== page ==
lauantai 20. huhtikuuta 2019

Some issues with the new Harvard 1000 Genomes data

After downloading and testing the Reich Lab data labeled 1240K/5081 individuals I found some issues with the included 1000 Genomes data.  It looks like everything else is OK and the issue applies to 1000 Genomes only.   I prepared a replacing data using the original project data and results are fine.   I am very grateful of all new ancient samples, but have to inform about this.  The issue probably doesn't become revealed on PCAs using global data, only in local European analyses.    

keskiviikko 17. huhtikuuta 2019

Iron Age Finns not cultural followers of Estonian Tarand culture

It seems to me that Iron Age Finns, despite of belonging partly to the same Y-Dna with Estonians, were not same people with them by cultural means. It happens that almost all burials in the famous Luistari graveyard are much more like Christian inhumations, differing from the Finnic habit described in Estonia and Kama Volga (Tarand graves).  Besides burials in Luistari another meaningful, but smaller graveyard, Pappilanmäki, from the same era and situating only 14 km from Luistari, gives more cultural hints.  Pappilanmäki, meaning "vicarage hill" (after crusades churches were usually placed to sacred pagan places to destroy the power of pagan gods)  is culturally even more famous than Luistari, although more destroyed, obviously because it was a sacred place of Finnish pagans. 

Google translator is now much better than it was a couple years ago and I can now publish texts that were earlier inconceivable gibberish.  A Google translation of a Finnish newspaper with research references.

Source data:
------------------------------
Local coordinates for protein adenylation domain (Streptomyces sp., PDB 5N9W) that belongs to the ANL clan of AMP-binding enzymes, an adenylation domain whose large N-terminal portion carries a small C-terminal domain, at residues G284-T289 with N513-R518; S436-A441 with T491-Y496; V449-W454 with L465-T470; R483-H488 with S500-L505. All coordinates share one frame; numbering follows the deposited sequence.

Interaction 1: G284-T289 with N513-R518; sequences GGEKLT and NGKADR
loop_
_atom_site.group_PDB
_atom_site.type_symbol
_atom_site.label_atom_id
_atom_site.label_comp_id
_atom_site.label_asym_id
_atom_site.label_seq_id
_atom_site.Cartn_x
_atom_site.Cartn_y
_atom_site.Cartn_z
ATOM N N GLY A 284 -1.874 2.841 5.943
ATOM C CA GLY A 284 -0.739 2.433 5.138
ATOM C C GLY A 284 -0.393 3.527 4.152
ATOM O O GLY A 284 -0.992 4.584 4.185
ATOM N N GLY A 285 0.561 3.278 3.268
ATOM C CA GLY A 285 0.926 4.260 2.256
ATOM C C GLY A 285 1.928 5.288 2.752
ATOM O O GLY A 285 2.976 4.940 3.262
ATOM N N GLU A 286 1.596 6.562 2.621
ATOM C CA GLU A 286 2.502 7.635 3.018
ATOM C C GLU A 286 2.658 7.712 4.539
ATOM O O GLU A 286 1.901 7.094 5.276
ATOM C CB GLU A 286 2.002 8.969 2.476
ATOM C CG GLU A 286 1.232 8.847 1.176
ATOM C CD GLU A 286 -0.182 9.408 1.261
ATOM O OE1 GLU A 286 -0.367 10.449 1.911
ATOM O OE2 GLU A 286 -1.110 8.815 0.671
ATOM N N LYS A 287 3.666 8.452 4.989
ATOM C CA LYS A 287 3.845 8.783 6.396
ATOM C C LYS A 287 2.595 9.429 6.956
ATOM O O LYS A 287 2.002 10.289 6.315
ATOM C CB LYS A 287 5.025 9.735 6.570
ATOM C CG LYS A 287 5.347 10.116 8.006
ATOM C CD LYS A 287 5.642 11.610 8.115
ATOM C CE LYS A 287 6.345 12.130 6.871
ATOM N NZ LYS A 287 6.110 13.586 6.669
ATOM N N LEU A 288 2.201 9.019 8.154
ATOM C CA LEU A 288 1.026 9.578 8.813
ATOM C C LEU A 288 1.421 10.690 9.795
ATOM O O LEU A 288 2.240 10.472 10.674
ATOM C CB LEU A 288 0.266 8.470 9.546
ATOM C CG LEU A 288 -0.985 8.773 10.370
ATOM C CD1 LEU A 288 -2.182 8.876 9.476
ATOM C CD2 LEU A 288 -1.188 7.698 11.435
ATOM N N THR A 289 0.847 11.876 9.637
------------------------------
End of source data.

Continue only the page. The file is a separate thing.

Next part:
A popular article in a  local newspaper Turun Sanomat, on 2nd Feb 2008:

"Turun Sanomat reported 16.1. docent Kari Uotila's archaeological research conducted in Eura and their new perspectives. The news asked why in the Iron Age, the rich Eura fell into a "backward" in the Middle Ages. New research will bring some light to the matter, but the answer can be considered with the current data.

Eura and Köyliö are known for 50-550 AD. quite poorly. The reason was that  deads were not buried with their equipment. But there was a big change at the beginning of the Meroving era (550-800) when the rich body cemeteries of the region were born: the metal parts of the suit and accessories remained abundant in their graves.

Such cemeteries, mostly genealogical, are known from the upper reaches of Eurajoki, Kauttua to the Eura Church. They were buried until the mid-12th century, when the Eura parish embraced Christianity and moved to church burials.

The cemetery also spread to Köyliö Island, Huittinen, Yläne and also called Säkylä. When the dead in the rest of the country were buried by incineration, the southern part of Ala-Satakunta formed a separate inhumation cemetery until the entire cemetery institution - the line line Laitila-Kokemäki-Ikaalinen-Jämsä-Mikkeli - began to move to the influence of Christian inhumation.

An early burial in Eura.

The Finnish institution experienced a strong social and cultural upheaval during the Meroving period, having lived to some extent in the shadow of the coastal Proto-Scandinavian settlement. The villages apparently began to be organized as parishes - the parish is a linguistic term - and apart from the Eura region, it took on a cremation ground burial, a cremation into stone ground (
in my opinion Tarand graves).

Metallic materials increased and became enriched with new weapons and jewelery everywhere, in Eura. From its findings, Pappilanmäki's silver-handled and gold-plated ring sword (about 650-750) is the pride of the whole of Finland, and glorious is also the sword of the same cemetery, decorated with silver-plated Christian silver plots, from the Crusade period.  Figuring this, in the burial place of Pappilanmäki was buried the chiefdom of the parish.
(My comment:  ring sword finds are ultimately rare in the world, 80 pieces overall and 14 of those in Finland).